Exec Says Kodak Planned To Shrink Your Photos While Saying It Was An Improvement

from the corporate-doublespeak dept

A former Kodak exec is now suing the company, claiming she was fired for opposing a cost-saving plan at the company. The interesting part isn’t the lawsuit… but the plan. Apparently, in order to “save money” the company planned to compress all the digital photos it stored, thereby reducing its storage needs (and we thought storage was supposed to be cheap these days!). That’s annoying enough for anyone who trusted Kodak to keep their original images in the same shape they were uploaded. However, Kodak is accused of going even further, by planning to tell users that, rather than being compressed, their photos were being “optimized,” — implying that the process somehow “improved” the photos. This was justified by the wonderful explanation: it didn’t matter because customers “wouldn’t understand, anyway.” Kodak is denying the whole accusation, and it’s not entirely clear how this is a wrongful termination. It’s not necessarily a case of whistle-blowing, since that appears to have happened after the termination. Either way, would be nice to hear a more complete response from Kodak.

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Comments on “Exec Says Kodak Planned To Shrink Your Photos While Saying It Was An Improvement”

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Fortune500drone (user link) says:

storage is cheap these days?

Yes, “storage” is cheap, but enterprise storage with reliable off-site backups is expensive.

Check out the price for a consumer 160GB SATA desktop drive, then look at something like a 147GB FC-AL drive.

Next, check out the MTBF, duty cycle, and warranty for each of those drives.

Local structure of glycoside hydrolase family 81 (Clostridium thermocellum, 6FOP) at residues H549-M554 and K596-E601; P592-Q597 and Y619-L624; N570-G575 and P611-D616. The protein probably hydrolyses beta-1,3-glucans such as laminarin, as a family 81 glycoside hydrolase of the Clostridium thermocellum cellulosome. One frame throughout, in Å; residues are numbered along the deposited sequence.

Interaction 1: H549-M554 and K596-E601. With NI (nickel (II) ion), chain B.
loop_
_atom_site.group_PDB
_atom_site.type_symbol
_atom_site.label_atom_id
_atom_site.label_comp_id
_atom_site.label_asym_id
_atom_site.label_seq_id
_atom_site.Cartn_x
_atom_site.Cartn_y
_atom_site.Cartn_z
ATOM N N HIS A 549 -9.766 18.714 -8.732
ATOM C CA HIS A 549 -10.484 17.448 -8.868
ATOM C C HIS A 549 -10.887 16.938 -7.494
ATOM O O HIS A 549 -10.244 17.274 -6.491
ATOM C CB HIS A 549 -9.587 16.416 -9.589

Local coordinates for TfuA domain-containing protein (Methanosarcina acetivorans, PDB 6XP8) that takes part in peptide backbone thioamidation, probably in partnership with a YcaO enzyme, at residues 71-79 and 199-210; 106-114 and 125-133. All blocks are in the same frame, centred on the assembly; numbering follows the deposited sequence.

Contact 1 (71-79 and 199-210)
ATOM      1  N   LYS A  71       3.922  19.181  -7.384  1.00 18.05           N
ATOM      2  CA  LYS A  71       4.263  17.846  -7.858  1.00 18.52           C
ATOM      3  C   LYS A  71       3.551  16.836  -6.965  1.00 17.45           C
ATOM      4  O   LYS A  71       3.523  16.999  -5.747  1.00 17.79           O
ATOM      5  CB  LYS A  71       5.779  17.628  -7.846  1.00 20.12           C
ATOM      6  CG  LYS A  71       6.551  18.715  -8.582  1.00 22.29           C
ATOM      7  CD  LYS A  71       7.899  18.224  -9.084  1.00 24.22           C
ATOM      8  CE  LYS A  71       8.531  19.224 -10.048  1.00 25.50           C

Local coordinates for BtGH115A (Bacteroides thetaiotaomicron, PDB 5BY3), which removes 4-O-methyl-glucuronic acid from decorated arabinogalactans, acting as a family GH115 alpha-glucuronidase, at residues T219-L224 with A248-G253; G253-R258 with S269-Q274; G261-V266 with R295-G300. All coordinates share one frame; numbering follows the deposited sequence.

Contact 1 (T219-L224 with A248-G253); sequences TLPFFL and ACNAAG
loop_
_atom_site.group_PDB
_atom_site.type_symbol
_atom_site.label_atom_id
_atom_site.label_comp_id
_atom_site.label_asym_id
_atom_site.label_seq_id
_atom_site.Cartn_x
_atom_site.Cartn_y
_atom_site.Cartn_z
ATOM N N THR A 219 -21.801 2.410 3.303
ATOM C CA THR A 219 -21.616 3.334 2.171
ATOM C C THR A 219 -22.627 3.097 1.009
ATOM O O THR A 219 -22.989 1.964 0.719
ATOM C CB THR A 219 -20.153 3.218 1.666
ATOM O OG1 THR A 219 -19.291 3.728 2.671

No, storage isn’t cheap.

discojohnson says:

Re: storage is cheap these days?

i concur. for our enterprise we back up about 3 TB daily which is on a 30 day retention policy for 90%, 180 day for the last 10. yeah it’s on tape, but it’s still ~$1.2mil to replace the 30 day set. then there’s the SAN…for relatively unreliable desktop hdds, storage is hella cheap. for an enterprise solution with a good redundancy policy, out the nose.

elCO says:

Re: A related idea

Well, to tell the truth, telcos do compress your voice (encoding only the information needed for recognition and leaving out the fine details). It’s done mostly in mobile networks at the air interface, where bandwidth is simply *precious*.

As for “optimizing”, they are actually doing that. The only thing they forgot to mention is that what they’re optimizing is *their* storage costs.

lyn says:

storage is cheap / my time is not so cheap either

If I were to trust Kodak to retain my image and store it,

I expect it to be exactly as the same as what I uploaded.

If they were to tell me this upfront I would understand and probably would not use the service.

To “optimize” my image and conceal it this way is just plain wrong. I planned time, went to a location, possibly even hired an asst. to help with a shoot and they are going to optimize my image. I dont think so.

I know this is geared towards the passing consumer and not professional photographers but the analogy still hold true of anyone taking pictures.

If you cant uphold some modicum of respect and service ideal then don’t offer it.

Anonymous Coward says:

Re: Re: storage is cheap / my time is not so cheap

Professional photographers started using Kodak EasyShare around the same time professional web designers started using GeoCities, I presume?>>

“I know this is geared towards the passing consumer and not professional photographers but the analogy still hold true of anyone taking pictures.”

read the rest of the post before picking on one part of it. he covered the idea that its not really for professionals. he basically already countered your point before you even said it.